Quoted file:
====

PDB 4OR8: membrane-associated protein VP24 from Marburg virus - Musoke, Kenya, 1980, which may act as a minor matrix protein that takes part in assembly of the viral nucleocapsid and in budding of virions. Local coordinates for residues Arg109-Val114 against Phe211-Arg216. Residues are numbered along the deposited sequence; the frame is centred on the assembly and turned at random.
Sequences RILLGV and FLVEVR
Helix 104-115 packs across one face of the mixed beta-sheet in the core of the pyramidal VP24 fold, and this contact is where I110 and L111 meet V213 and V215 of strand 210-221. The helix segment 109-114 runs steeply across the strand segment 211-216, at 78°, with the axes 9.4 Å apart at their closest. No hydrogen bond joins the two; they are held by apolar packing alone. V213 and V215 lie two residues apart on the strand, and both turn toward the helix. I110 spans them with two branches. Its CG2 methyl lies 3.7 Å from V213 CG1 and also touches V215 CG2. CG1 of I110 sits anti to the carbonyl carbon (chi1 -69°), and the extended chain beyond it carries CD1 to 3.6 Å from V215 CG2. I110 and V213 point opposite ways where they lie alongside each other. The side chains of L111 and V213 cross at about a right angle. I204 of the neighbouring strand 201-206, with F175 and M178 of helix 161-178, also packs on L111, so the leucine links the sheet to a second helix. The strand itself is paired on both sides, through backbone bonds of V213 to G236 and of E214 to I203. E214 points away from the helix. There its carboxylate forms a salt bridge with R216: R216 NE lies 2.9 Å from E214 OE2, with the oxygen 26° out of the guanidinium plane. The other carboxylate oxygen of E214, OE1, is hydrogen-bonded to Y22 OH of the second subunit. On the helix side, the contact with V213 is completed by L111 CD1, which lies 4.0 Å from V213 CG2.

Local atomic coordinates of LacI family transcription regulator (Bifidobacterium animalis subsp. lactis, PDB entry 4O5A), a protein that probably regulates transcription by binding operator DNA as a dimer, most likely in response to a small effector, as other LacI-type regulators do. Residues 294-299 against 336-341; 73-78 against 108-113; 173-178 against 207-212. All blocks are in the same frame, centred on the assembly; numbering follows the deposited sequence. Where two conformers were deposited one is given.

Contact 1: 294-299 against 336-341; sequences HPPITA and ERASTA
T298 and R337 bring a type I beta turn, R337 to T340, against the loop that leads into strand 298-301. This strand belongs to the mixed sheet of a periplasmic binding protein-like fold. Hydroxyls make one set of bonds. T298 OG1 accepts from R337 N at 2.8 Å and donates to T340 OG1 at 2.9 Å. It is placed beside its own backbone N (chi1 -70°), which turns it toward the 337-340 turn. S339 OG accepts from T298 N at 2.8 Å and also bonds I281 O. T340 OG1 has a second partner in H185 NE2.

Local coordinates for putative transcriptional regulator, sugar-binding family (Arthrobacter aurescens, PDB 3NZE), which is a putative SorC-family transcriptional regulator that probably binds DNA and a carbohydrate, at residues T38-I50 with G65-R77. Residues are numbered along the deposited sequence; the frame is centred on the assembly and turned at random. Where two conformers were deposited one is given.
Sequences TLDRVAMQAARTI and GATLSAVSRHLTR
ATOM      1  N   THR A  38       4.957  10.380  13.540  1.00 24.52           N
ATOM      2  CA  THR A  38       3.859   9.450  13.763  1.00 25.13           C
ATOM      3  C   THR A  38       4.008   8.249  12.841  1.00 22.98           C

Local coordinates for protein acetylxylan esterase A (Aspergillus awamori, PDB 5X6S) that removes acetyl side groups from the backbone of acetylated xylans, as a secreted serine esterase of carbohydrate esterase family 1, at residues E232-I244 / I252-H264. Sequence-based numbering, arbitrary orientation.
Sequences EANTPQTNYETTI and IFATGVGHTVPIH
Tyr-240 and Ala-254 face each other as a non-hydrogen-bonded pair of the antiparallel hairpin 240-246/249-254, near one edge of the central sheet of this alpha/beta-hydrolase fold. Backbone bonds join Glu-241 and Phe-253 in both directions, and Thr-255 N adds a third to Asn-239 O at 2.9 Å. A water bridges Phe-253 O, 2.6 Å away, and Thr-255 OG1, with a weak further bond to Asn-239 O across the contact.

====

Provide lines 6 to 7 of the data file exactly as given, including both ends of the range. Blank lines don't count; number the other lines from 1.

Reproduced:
T298 and R337 bring a type I beta turn, R337 to T340, against the loop that leads into strand 298-301. This strand belongs to the mixed sheet of a periplasmic binding protein-like fold. Hydroxyls make one set of bonds. T298 OG1 accepts from R337 N at 2.8 Å and donates to T340 OG1 at 2.9 Å. It is placed beside its own backbone N (chi1 -70°), which turns it toward the 337-340 turn. S339 OG accepts from T298 N at 2.8 Å and also bonds I281 O. T340 OG1 has a second partner in H185 NE2.

Local coordinates for putative transcriptional regulator, sugar-binding family (Arthrobacter aurescens, PDB 3NZE), which is a putative SorC-family transcriptional regulator that probably binds DNA and a carbohydrate, at residues T38-I50 with G65-R77. Residues are numbered along the deposited sequence; the frame is centred on the assembly and turned at random. Where two conformers were deposited one is given.